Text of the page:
What if companies interviewed translators the way they interview coders?
Jose Aguinaga

The Son of Senecca — your response to Gayle Laakmann McDowell was mostly on point but I wanted to call out one thing.

Someone asked you about your Maven experience because a very effective way to evaluate the depth of your experience is to evaluate your interactions and expertise with the entire environment that a developer encounters. However, I’ll also say this was not the most productive line of questioning. It would be far more useful for the interviewer to run this sort of script:

“What dependency-management solutions have you encountered?”

“Describe a situation where you had serious problems with that system and what you did to remedy them.”

And the reason for this is that it is inevitable for a senior Java (for example) dev to encounter these situations, and to be successful that Java developer must learn something about the inner workings of Maven, Gradle, Ant, Ivy, Apollo (if from Amazon), etc. If you cannot give a good answer here many interviewers will probably not evaluate you favorably as a senior dev.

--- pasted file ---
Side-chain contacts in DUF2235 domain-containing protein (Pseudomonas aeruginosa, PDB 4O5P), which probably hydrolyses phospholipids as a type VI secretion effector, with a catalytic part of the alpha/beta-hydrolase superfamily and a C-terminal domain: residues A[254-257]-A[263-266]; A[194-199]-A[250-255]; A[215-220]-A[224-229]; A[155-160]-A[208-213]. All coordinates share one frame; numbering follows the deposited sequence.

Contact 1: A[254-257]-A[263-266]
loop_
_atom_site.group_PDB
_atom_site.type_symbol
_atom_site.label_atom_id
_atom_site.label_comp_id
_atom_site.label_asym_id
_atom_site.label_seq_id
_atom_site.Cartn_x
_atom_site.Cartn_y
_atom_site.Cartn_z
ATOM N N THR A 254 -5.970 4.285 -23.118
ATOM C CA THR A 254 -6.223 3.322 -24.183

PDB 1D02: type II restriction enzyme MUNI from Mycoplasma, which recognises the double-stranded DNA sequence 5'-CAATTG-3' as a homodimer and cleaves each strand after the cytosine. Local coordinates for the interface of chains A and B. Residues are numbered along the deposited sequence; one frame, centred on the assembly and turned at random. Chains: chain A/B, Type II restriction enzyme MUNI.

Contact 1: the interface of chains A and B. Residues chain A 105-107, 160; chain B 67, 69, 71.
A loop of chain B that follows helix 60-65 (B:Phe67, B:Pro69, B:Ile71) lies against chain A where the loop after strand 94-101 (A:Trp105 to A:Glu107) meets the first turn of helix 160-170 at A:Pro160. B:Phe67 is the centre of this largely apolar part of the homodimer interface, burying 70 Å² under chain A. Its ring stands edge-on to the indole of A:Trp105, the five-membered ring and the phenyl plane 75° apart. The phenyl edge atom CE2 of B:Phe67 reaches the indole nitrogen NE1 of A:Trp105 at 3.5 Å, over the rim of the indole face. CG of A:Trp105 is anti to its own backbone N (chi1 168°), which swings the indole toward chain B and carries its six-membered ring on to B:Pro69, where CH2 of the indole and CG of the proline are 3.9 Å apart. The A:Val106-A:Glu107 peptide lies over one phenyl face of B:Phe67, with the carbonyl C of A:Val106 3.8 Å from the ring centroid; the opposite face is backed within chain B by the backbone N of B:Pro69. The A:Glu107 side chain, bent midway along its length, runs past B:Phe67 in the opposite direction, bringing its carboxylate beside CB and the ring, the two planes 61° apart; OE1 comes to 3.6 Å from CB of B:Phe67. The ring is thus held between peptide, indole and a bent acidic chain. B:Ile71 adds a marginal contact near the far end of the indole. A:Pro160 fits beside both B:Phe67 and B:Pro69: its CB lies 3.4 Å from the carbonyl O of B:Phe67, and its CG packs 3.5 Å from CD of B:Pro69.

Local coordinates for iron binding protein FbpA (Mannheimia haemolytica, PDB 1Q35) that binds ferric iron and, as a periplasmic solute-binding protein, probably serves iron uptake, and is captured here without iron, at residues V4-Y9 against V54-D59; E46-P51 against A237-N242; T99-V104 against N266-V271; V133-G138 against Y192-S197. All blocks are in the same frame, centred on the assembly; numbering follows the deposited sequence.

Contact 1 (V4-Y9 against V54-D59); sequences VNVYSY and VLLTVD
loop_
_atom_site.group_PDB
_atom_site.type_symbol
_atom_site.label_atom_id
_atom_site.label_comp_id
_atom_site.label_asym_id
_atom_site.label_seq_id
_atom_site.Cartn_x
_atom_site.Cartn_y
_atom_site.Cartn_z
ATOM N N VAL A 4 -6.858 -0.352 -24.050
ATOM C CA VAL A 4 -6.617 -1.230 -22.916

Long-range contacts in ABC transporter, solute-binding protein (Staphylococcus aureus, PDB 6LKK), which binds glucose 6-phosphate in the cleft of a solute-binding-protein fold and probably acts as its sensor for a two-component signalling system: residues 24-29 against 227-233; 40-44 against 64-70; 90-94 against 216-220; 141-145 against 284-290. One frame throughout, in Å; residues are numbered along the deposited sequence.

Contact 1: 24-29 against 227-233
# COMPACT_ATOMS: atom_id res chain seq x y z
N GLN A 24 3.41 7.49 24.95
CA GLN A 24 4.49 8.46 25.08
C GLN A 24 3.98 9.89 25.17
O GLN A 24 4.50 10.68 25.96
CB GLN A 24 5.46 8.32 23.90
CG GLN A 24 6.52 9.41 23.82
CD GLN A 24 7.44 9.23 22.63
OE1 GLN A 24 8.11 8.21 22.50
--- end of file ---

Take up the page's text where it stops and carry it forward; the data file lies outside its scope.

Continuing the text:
But a skilled interviewer will not put their eggs just in this basket — when I conduct interviews, I scan for many indications of depth. I am usually not conducting lots of interviews unless we’re short-handed and desperate, so I’m looking for evidence to hire you — not evidence not to hire you.

And that’s where we run into the crux of the issue — most people drafted into interviewing situations are poor interviewers, they don’t know what they’re looking for, and to avoid legal trouble they standardize on poor interview techniques that have no basis in anything useful or equitable.

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